The questions for this week’s study were written by Adam Geurkink.
- As you pray for your study today, ask God to use His Word in your life as the writer of Hebrews prayed in Hebrews 13:20-21: “May the God of peace, who through the blood of the eternal covenant brought back from the dead our Lord Jesus, that great Shepherd of the sheep, equip you with everything good for doing His will, and may He work in us what is pleasing to Him, through Jesus Christ, to whom be glory forever and ever. Amen.”
- Read Romans 3:21-23
- Up to this point in his letter, Paul has laid out how everyone lives (and dies) by some kind of law. For the Jew it is the law given to Moses on Mount Sinai and for gentiles and Jews before the law given to Moses, it is our conscience or natural law. By whatever law we live, Paul makes clear that we fail to keep the law, and are thus under God’s just judgment and penalty. God’s perfect holiness and character demands justice. What two words in 3:21 give us reason to hope for God’s mercy from the just condemnation Paul has described in the previous 2 and a half chapters?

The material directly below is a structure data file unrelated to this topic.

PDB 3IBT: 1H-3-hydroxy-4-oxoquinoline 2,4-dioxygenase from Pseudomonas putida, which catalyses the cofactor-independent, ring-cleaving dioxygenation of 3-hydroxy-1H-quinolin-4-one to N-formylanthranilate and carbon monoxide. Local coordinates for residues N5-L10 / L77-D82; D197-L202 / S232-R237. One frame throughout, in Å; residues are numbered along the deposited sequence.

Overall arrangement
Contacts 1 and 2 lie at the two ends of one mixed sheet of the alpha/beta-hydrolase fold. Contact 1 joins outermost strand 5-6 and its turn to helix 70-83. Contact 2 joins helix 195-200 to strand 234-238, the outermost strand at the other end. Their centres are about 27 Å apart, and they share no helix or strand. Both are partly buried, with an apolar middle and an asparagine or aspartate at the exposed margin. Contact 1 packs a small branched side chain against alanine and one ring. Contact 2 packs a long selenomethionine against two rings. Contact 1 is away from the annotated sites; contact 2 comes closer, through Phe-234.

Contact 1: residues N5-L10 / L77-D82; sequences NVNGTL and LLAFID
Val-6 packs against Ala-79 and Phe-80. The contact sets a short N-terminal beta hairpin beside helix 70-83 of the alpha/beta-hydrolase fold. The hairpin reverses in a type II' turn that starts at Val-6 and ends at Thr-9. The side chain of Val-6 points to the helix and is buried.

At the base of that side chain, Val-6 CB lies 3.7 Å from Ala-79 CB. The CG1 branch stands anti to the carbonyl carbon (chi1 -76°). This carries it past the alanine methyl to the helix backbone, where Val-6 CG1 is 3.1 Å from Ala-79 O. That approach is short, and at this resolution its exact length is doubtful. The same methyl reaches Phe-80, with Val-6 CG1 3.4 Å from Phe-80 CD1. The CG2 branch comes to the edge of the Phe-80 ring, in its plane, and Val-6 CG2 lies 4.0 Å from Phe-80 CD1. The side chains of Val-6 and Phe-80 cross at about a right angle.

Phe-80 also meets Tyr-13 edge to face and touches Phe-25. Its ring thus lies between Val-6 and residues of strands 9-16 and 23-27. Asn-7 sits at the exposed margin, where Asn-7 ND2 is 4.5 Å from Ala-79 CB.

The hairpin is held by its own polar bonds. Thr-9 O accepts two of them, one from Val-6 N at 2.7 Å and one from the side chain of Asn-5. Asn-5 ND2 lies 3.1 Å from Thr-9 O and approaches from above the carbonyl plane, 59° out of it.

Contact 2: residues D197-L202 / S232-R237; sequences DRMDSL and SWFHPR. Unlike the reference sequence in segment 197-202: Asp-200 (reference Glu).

- “The righteousness of God” was a phrase that used to terrify Martin Luther, but later became a great comfort to him. What does “righteousness” mean and why would it terrify him if not understood properly in this passage?
- The Law has been described as a mirror that shows us who we are, compared to what we should be. It has been said “you don’t use a mirror to wash your face, the mirror only shows you where the dirt is”. If the mirror is the law, what is it that cleanses us?
- It is common to hear people say “nobody’s perfect” and “everyone sins”. Does God demand perfection from us?
- If you answered yes to the above question, and Paul is right when he says “there is no one righteous, no not one”, where do we have any hope of acquiring the perfection He demands? Can this righteousness be found within us or do we have to look outside of ourselves to find it?
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